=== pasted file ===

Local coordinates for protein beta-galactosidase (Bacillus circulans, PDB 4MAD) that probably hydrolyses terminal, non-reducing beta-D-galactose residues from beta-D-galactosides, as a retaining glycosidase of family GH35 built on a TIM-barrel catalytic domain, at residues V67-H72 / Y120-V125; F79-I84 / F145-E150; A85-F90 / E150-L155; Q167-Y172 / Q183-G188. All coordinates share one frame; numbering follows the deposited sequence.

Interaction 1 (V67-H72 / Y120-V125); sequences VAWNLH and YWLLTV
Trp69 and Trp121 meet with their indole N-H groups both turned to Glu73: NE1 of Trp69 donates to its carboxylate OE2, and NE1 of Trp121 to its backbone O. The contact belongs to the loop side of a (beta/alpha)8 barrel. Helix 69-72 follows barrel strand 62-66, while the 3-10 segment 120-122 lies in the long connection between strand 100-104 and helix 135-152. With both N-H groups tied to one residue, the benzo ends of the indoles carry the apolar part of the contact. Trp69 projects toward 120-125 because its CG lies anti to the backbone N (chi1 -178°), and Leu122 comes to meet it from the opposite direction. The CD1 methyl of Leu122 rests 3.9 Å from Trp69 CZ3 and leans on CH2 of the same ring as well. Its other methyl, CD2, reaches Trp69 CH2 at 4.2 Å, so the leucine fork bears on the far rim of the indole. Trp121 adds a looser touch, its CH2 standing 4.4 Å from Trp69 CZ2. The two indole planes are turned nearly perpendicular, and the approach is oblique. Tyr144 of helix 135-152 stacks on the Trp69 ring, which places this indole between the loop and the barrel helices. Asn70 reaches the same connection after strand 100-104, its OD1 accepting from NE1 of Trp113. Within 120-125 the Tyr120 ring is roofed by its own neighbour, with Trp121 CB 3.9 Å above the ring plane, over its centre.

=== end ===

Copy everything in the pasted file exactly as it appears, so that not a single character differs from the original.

Local coordinates for protein beta-galactosidase (Bacillus circulans, PDB 4MAD) that probably hydrolyses terminal, non-reducing beta-D-galactose residues from beta-D-galactosides, as a retaining glycosidase of family GH35 built on a TIM-barrel catalytic domain, at residues V67-H72 / Y120-V125; F79-I84 / F145-E150; A85-F90 / E150-L155; Q167-Y172 / Q183-G188. All coordinates share one frame; numbering follows the deposited sequence.

Interaction 1 (V67-H72 / Y120-V125); sequences VAWNLH and YWLLTV
Trp69 and Trp121 meet with their indole N-H groups both turned to Glu73: NE1 of Trp69 donates to its carboxylate OE2, and NE1 of Trp121 to its backbone O. The contact belongs to the loop side of a (beta/alpha)8 barrel. Helix 69-72 follows barrel strand 62-66, while the 3-10 segment 120-122 lies in the long connection between strand 100-104 and helix 135-152. With both N-H groups tied to one residue, the benzo ends of the indoles carry the apolar part of the contact. Trp69 projects toward 120-125 because its CG lies anti to the backbone N (chi1 -178°), and Leu122 comes to meet it from the opposite direction. The CD1 methyl of Leu122 rests 3.9 Å from Trp69 CZ3 and leans on CH2 of the same ring as well. Its other methyl, CD2, reaches Trp69 CH2 at 4.2 Å, so the leucine fork bears on the far rim of the indole. Trp121 adds a looser touch, its CH2 standing 4.4 Å from Trp69 CZ2. The two indole planes are turned nearly perpendicular, and the approach is oblique. Tyr144 of helix 135-152 stacks on the Trp69 ring, which places this indole between the loop and the barrel helices. Asn70 reaches the same connection after strand 100-104, its OD1 accepting from NE1 of Trp113. Within 120-125 the Tyr120 ring is roofed by its own neighbour, with Trp121 CB 3.9 Å above the ring plane, over its centre.